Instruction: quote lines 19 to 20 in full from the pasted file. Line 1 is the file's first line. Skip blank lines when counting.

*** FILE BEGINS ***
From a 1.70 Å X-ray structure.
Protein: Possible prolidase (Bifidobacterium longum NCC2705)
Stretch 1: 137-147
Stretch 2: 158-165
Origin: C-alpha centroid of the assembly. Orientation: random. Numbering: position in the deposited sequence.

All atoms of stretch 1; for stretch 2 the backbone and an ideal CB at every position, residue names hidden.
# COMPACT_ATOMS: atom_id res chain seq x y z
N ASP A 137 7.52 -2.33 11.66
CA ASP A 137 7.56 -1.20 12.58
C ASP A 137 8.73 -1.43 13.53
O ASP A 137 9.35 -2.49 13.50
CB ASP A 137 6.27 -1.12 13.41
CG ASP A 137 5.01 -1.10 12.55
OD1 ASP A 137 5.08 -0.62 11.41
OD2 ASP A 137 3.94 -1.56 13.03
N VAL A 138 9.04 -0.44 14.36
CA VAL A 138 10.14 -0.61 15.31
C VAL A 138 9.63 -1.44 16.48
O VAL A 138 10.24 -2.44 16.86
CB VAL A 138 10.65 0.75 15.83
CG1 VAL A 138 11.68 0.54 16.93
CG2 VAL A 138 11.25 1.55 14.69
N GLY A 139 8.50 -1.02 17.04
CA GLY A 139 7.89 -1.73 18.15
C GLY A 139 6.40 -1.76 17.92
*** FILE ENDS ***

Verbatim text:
O VAL A 138 10.24 -2.44 16.86
CB VAL A 138 10.65 0.75 15.83